e

    elect

    4 years ago
    could we always resolve
    x += y
    with
    plusAssign
    and
    x + y
    with
    plus
    ? It's really a pity to give up on that because of ambiguity
    dmitry.petrov

    dmitry.petrov

    4 years ago
    Because there're immutable objects. Like strings, for example. You can't use plusAssign for them.
    e

    elect

    4 years ago
    ?
    karelpeeters

    karelpeeters

    4 years ago
    Or another example,
    Int
    . What do you expect
    a += 3
    to do? Call
    Int.plusAssign
    ? That doesn't exist, Ints are immutable.
    That just needs to be compiled to
    a = a + 3
    .
    e

    elect

    4 years ago
    I expect
    a += 3
    to be always translated to
    a.plusAssign(3)
    dmitry.petrov

    dmitry.petrov

    4 years ago
    And what should
    a.plusAssign(3)
    do for
    var a: Int
    ?
    e

    elect

    4 years ago
    presents an error
    dmitry.petrov

    dmitry.petrov

    4 years ago
    looks like "not an option", doesn't it?
    karelpeeters

    karelpeeters

    4 years ago
    That's not how Kotlin/Java works. Let's say
    a
    is evaluated to 5, the actual call would then be
    5.plusAssign(3)
    . What is the "object"
    5
    supposed to do with this? It doesn't know about your variable
    a
    , and
    5
    itself is immutable.
    e

    elect

    4 years ago
    I think of it really simple, if the class has the operator defined it will be overloaded
    Int
    doesnt
    we have smart casting, wouldn't be possible to have something similar detecting the receiver type and act consequently?
    it's really a blocker for me, in my glm lib I had to skip basically all the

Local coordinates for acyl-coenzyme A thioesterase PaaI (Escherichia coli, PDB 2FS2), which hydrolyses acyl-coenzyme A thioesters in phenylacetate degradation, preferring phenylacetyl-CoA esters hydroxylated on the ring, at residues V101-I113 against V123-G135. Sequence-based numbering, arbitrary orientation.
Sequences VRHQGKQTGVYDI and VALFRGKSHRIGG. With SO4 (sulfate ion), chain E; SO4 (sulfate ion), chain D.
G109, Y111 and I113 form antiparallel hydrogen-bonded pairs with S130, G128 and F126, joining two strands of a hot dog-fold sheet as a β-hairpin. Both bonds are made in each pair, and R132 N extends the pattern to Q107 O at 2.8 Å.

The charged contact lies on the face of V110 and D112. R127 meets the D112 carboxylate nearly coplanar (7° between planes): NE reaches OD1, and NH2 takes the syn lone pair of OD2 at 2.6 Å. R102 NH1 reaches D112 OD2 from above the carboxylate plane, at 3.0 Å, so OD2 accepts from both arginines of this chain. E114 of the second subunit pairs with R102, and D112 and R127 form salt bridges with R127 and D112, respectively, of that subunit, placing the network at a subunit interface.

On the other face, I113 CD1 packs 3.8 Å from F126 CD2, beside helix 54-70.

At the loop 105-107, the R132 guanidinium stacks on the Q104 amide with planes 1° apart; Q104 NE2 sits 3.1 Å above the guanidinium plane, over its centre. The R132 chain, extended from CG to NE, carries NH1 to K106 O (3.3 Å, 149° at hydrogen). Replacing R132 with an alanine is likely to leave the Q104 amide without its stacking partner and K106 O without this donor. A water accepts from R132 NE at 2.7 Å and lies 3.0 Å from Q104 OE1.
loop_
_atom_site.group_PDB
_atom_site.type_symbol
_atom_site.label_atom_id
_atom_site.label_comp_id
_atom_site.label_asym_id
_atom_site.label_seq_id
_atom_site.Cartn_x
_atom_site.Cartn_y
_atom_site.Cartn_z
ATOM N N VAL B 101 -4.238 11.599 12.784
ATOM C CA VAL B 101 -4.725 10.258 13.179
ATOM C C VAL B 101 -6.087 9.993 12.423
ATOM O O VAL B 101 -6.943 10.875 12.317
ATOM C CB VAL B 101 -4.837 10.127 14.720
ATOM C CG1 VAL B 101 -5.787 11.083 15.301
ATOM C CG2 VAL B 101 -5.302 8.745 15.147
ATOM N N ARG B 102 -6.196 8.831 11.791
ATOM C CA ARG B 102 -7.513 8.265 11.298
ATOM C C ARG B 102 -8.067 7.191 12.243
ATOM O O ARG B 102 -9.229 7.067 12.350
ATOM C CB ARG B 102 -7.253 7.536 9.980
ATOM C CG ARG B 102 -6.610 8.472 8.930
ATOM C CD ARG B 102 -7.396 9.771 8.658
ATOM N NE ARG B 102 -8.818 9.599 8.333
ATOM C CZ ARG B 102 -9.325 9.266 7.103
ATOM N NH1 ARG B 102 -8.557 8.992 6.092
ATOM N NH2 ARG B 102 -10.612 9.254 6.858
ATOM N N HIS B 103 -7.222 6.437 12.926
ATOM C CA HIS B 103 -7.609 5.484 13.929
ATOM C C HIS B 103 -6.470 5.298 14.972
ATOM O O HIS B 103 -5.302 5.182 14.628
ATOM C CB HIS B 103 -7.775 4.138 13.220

*Assign
    funcs for that
    and replace with functional ones, such as
    plus_
    karelpeeters

    karelpeeters

    4 years ago
    You could make all of your objects immutable.
    e

    elect

    4 years ago
    not an option I'd say
    dmitry.petrov

    dmitry.petrov

    4 years ago
    How exactly is that a blocker for you? Currently, the rules are: (1) If there's a compound assignment operator (opAssign), then
    a op= b
    translates to
    <get-a>().opAssign(b)
    . (2) Otherwise,
    a op= b
    translates to
    <set-a>(<get-a>().op(b))
    . Compound assignment operator convention (case (1)) is there exactly for mutable objects. It can't work uniformly on JVM without additional allocations, and it is highly unlikely these rules would be changed. If you have mutable class C, and do not want to allocate new instances on compound operations, then you should define corresponding compound assignment operators. It could be possible to derive regular operators from compound assignment (feature request would be nice), not the other way around.
    e

    elect

    4 years ago
    No sorry Dmitry, I misused the word blocker